Augmented reality (AR) apps are all the buzz at the moment, and they do offer some exciting possibilities. In fact I have already created an iPhone app using certain AR techniques myself, and intend to submit it to the app store as soon as Apple will permit it. More later. 😉

However, whilst considering some of the implications of using AR, I was surprised to find that current geotagging standards don’t seem to be on a par with what AR technology permits. There is definitely scope for extending the current standards, and its seems very likely to me that demand for this will grow rapidly from now on.

In its simplest form, geotagging is simply a means of tagging a piece of data (such as a photo) with a latitude and longitude, and thus allowing data to be mapped or accessed via locational search.

An implicit assumption (given that it is called geotagging) is that the data is associated with a point on the earth’s surface, whatever the altitude of the surface might be at that location, in which case an altitude is not strictly required, because the earth’s topography can be assumed to be reasonably constant and knowable via other sources. But what about the case, for example, when a photo is taken from an aeroplane? In that case, altitude would be an additional parameter required in order to correctly differentiate it from a photo taken on the earth’s surface. Given that GPS systems typically record altitude, it is hardly a stretch to include it as  standard additional tag item.

And going further still, given that augmented reality devices measure spatial attitude of the camera, would it not make sense to enable any photo taken to be tagged with the heading (aka azimuth) and elevation (ie. local horizon coordinates) at which is was taken, and further also with the camera tilt (eg. whether portrait or landscape relative to horizon, or any angle in between), and with angle subtended by the camera shot, both vertically and horizontally. It would be necessary to provide all this extra geotagging information in order to be able to correctly reproduce/model the exact “window” into space that the photo represents. Whilst this additional data might would be unnecessary for common scenic or portrait photography, it could be quite valuable in other situations. For example, two such fully (and accurately) geotagged photos taken of the same object from different locations would allow a 3-D reconstruction of that object to be created. This is not a trivial implication!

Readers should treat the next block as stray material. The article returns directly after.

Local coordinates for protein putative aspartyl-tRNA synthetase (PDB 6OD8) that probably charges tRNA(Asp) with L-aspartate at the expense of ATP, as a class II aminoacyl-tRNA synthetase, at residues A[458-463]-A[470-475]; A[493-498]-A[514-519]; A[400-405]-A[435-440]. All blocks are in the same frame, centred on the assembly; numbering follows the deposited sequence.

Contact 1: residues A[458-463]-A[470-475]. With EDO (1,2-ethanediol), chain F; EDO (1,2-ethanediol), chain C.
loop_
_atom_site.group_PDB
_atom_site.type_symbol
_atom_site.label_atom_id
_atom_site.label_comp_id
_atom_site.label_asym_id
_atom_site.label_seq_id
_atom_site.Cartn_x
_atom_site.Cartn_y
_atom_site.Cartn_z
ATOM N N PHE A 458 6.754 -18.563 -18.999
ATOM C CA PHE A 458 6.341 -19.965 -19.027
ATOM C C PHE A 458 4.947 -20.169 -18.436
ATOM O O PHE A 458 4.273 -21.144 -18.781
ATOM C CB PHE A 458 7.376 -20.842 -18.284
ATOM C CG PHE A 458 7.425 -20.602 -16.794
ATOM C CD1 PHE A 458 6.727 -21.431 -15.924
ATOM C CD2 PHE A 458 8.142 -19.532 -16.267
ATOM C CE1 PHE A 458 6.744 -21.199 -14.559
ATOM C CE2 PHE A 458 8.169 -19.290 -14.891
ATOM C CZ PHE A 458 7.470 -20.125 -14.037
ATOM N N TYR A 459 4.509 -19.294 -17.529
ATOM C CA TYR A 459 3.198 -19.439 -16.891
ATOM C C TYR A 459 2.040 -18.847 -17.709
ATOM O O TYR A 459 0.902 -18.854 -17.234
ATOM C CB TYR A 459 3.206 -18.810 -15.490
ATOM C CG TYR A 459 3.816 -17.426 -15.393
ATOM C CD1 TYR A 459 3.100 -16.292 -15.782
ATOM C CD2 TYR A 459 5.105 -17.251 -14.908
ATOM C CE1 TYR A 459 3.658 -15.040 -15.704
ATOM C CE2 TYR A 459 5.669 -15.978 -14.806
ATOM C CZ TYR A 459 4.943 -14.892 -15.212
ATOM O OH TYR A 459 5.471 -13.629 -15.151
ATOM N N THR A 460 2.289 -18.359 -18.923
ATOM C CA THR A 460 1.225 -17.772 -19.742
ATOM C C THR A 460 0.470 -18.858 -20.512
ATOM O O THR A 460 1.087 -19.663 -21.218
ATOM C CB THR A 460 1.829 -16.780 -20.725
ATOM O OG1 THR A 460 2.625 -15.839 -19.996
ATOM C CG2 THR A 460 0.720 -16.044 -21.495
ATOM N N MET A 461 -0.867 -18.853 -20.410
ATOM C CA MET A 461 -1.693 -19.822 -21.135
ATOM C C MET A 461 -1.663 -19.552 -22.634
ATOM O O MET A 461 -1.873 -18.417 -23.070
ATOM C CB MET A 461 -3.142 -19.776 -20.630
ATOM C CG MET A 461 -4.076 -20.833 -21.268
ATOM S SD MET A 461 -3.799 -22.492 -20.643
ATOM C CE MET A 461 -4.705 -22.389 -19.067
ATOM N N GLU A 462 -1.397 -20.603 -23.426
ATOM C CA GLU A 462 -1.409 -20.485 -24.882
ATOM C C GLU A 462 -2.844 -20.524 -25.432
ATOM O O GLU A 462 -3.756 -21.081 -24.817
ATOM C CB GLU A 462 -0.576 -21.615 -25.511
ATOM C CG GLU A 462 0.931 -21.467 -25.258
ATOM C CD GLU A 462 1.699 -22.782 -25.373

One of the existing geotagging standards (FlickrFly) also allows an additional item to be specified ie. distance or range from the camera to the subject of the photo, which presumably is necessary when a locational search is being done for the subject of the photo rather than for the location from which the photo was taken.

In order to avoid missing out on the possibilities that AR apps can already provide, and to be able to start constructing better, more powerful geolocational systems and applications which take advantage of this, I would propose that existing geotagging standards be extended to include all of the following:

  • date, time, timezone offset (to provide instant in time)
  • geographic latitude, longitude and altitude (to provide location relative to earth’s surface and mean sea level)
  • camera viewpoint central heading (0°=N, 90°=E, 180°=S, 270°=W)
  • camera viewpoint central elevation (0°=horizontal, -90°=vertical downwards, +90°=vertical upwards)
  • camera tilt (0°=portrait/upright, 90°=landscape/top points left, 180°=landscape/top points down, 270°=portrait/top points down)
  • camera angle subtended vertically (ie. along nominal top to bottom)
  • camera angle subtended horizontally (ie. along nominal side to side)
  • range of point of interest from camera (if there is a relevant POI involved)

I would welcome feedback on this proposal from anyone knowledgeable with the current state of geotagging. I am certainly not an expert in this area, but for those who have the capabilities to influence things in this area, I believe that there may be opportunities for valuable advances, especially in relation to the new generation of AR technology.